As a side note, in our Objective-C code in PSPDFKit, we follow a pattern similar to Swift when we want to change the designated initialisers in a subclass:

  • In our interface, mark the superclass’s designated initialisers as unavailable. This means the compiler would catch most cases of trying to call the wrong initialiser. However unlike in Swift, it won’t catch all cases.

  • In our implementation, override the superclass’s designated initialisers and cleanly terminate the process.

Don’t worry; we’re not dinosaurs writing these overrides for every class: We use C preprocessor macros!

NSCopying

NSCopying, from Apple’s Foundation framework, is a “protocol that objects adopt to provide functional copies of themselves”. The copyright at the top of the header file where this is protocol is declared, NSObject.h, starts in 1994.

The documentation for copyWithZone: says “the exact nature of the copy is determined by the class”. I interpret this to mean it’s up to us whether or not to return a subclass.

Swift wisely avoids supporting copying instances of classes in its standard library. Instead, Swift structs are value types, so they’re implicitly copyable, and they don’t have any subclassing concerns.

NSCopying the Unsafe Way

Let’s recap the situation:

  • The Document class in our framework has the designated initialiser init(dataProviders:loadCheckpointIfAvailable:).

  • The customer creates SocialDocument as a subclass of Document with the designated initialiser init(dataProviders:numberOfLikes:).

Document conforms to the NSCopying protocol. Internally, PSPDFKit creates copies of document objects in some cases.

We can reproduce the crash the customer saw like this:

let originalDocument = SocialDocument(dataProviders: [fileDataProvider], numberOfLikes: 5)
let copiedDocument = originalDocument.copy() // 💥

On the call to copy(), the process crashes with:

Fatal error: Use of unimplemented initializer ‘init(dataProviders:loadCheckpointIfAvailable:)’

This takes us back to the discussion of “alternative rule 2” above. This crash happens because, behind the scenes, the Swift compiler synthesises overrides of a superclass’s designated initialisers. These overridden initialisers crash to prevent objects from being incorrectly initialised from Objective-C.

PSPDFKit’s implementation of NSCopying on Document is in Objective-C. For all other code in this post, it doesn’t matter much whether Swift or Objective-C is used, but this is the crucial part that only shows the problem in Objective-C. PSPDFKit’s old implementation was like this:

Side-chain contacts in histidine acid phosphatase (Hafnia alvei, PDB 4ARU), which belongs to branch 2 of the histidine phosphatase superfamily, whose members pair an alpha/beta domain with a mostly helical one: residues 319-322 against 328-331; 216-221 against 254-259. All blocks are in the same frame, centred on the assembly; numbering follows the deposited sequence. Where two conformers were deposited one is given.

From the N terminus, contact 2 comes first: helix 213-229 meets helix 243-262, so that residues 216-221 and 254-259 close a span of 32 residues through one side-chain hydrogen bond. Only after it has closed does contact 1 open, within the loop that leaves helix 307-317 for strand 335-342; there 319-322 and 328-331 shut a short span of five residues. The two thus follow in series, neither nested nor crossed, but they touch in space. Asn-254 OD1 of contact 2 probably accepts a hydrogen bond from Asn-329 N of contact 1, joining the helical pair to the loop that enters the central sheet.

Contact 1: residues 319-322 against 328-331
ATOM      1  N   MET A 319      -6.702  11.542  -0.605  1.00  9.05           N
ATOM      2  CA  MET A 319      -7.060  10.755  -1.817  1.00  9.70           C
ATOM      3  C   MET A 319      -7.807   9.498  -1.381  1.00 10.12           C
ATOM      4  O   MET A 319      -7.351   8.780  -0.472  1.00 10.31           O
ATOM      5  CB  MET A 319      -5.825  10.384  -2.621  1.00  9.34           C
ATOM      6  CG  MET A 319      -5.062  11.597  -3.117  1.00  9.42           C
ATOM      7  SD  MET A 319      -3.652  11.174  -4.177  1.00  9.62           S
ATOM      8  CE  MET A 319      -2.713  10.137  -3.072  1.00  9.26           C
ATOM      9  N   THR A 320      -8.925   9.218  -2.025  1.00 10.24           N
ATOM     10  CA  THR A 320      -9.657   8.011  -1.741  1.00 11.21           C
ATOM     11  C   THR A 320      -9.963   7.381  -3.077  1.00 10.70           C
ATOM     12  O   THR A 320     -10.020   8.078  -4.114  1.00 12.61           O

- (id)copyWithZone:(nullable NSZone *)zone {
    let copiedDocument = [[self.class alloc] initWithDataProviders:self.dataProviders loadCheckpointIfAvailable:NO];
    // Apply some internal state to the new object.
    // [...]
    return copiedDocument;
}

(We deliberately don’t copy the value of loadCheckpointIfAvailable, but this detail isn’t relevant.)

From a quick look on Stack Overflow, it seems [self.class alloc] is often a recommended way to create a copy in Objective-C. However, the problem is that the use of self.class dynamically looks up the subclass SocialDocument, but the code here in our framework has no idea that SocialDocument has changed the initialisation requirements.

Initialising a subclass like this would work fine if the designated initialiser pattern was followed to the letter (using “rule 2” discussed above), but this isn’t compatible with Swift’s safer approach to programming.

NSCopying in Swift

Let’s try to implement NSCopying for Document the same way as above, but using Swift. We use Self (with a capital S) as the Swift way to dynamically look up the class:

extension Document: NSCopying {
    func copy(with zone: NSZone? = nil) -> Any {
        let copiedDocument = Self(dataProviders: self.dataProviders, loadCheckpointIfAvailable: false) // ❌
        // Apply some internal state to the new object.
        // [...]
        return copiedDocument
    }
}

The compiler shows this error:

❌ Constructing an object of class type ‘Self’ with a metatype value must use a ‘required’ initializer

This is scary compiler engineer jargon, but what it basically says is that because the exact subclass will only be known when running the code (not when compiling), we can only call an initialiser marked as required. When an initialiser is required, the compiler enforces that the initialiser is available on all subclasses. In other words, if a class changes the initialisers, that subclass must also override the required initialiser.

Solution 1: Required Initialiser

We can do what the compiler error says. We change the interface of Document so its designated initialiser is marked as required:

class Document {